Co-administration of atogepant with BCRP and/or P-gp inhibitors is not expected to increase the exposure of atogepant. Atogepant is not a substrate of OAT3, OCT2, or MATE1.

Atogepant is not an inhibitor of P-gp, BCRP, OAT1, OAT3, NTCP, BSEP, MRP3, or MRP4 at clinically relevant concentrations. Atogepant is a weak inhibitor of OATP1B1, OATP1B3, OCT1, and MATE1. No clinical drug interactions are expected for atogepant as a perpetrator with these transporters.

In vivo studies

CYP3A4 inhibitors

Co-administration of AQUIPTA with itraconazole, a strong CYP3A4 inhibitor, resulted in a clinically significant increase (Cmax by 2.15-fold and AUC by 5.5-fold) in the exposure of atogepant in healthy subjects.

Physiologically based pharmacokinetic (PBPK) modeling suggested co-administration of AQUIPTA with moderate (e.g., ciclosporin, ciprofloxacin, fluconazole, fluvoxamine, grapefruit juice) or weak (e.g., cimetidine, esomeprazole) CYP3A4 inhibitors increases atogepant AUC by 1.7- and 1.1-fold, respectively. The changes in atogepant exposure when coadministered with weak or moderate CYP3A4 inhibitors are not expected to be clinically significant.

CYP3A4 inducers

Co-administration of AQUIPTA with rifampicin, a strong CYP3A4 inducer, decreased atogepant AUC by 60% and Cmax by 30% in healthy subjects. No dedicated drug interaction studies were conducted to assess concomitant use with moderate CYP3A4 inducers. Moderate inducers of CYP3A4 can decrease atogepant exposure. Clinically significant interaction was not observed with concomitant administration of AQUIPTA and topiramate, a weak inducer of CYP3A4.

BCRP/OATP/P-gp inhibitors

Co-administration of AQUIPTA with single dose rifampicin, a strong OATP inhibitor, increased atogepant AUC by 2.85-fold and Cmax by 2.23-fold in healthy subjects.

Co-administration of AQUIPTA with quinidine, a P-gp inhibitor, increased atogepant AUC by 26% and Cmax by 4% in healthy subjects. The changes in atogepant exposure when co-administered with P-gp inhibitors are not expected to be clinically significant.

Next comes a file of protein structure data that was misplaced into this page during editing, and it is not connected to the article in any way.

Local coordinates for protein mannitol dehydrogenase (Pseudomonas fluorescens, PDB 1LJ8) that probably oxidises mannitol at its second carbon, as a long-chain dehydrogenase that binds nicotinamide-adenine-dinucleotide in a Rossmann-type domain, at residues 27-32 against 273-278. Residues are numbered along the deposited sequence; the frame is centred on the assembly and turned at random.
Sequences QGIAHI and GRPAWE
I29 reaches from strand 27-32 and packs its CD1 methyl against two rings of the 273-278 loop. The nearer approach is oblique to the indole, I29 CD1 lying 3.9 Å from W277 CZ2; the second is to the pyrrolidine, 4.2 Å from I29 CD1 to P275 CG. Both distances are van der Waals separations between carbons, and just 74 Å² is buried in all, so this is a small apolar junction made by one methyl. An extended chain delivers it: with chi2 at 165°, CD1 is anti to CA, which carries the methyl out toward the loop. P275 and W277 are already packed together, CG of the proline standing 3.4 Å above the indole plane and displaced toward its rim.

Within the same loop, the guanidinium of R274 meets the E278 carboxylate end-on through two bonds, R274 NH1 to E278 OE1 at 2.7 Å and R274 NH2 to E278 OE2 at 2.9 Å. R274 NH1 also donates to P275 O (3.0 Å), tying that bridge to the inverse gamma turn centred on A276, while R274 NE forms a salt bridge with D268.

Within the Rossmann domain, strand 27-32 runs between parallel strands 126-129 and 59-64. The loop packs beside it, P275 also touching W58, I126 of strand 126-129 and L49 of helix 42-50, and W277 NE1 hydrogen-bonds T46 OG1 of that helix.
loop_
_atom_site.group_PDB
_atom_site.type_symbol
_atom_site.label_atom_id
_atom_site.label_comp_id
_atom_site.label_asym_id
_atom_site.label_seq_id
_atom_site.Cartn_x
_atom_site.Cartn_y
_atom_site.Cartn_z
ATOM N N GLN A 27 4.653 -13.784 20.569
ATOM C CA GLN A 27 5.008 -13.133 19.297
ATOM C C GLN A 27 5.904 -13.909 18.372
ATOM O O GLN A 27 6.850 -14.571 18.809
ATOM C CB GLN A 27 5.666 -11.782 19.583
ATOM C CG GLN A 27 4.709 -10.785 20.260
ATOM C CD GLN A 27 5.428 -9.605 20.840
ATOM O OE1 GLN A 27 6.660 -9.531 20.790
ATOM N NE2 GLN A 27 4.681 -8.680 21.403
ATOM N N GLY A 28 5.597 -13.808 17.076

PBPK modeling suggests that co-administration of AQUIPTA with BCRP inhibitors increases atogepant exposure by 1.2-fold. This increase is not expected to be clinically significant.

OCT1 substrates

Co-administration of sumatriptan, an OCT1 substrate, with AQUIPTA did not result in significant change in the systemic exposure of either drug.

Other drug interaction evaluations

Co-administration of AQUIPTA with oral contraceptive components ethinyl estradiol and levonorgestrel, famotidine, esomeprazole, acetaminophen, naproxen, sumatriptan, topiramate, or ubrogepant did not result in significant pharmacokinetic interactions for either atogepant or co-administered drugs.

Elimination

The elimination half-life of atogepant is approximately 11 hours. The mean apparent oral clearance (CL/F) of atogepant is approximately 19 L/h. Following single oral dose of 50 mg 14C-atogepant to healthy male subjects, 42% and 5% of the dose was recovered as unchanged atogepant in faeces and urine, respectively.

Specific populations

Patients with renal impairment

The renal route of elimination plays a minor role in the clearance of atogepant. Based on PBPK and population pharmacokinetic analysis, there is no significant difference in the pharmacokinetics of atogepant in patients with mild or moderate renal impairment (CLcr 30-89 mL/min) relative to those with normal renal function (CLcr >90 mL/min). As patients with severe renal impairment or end-stage renal disease (ESRD; CLcr <30 mL/min) have not been studied, use of atogepant 10 mg is recommended in those patients.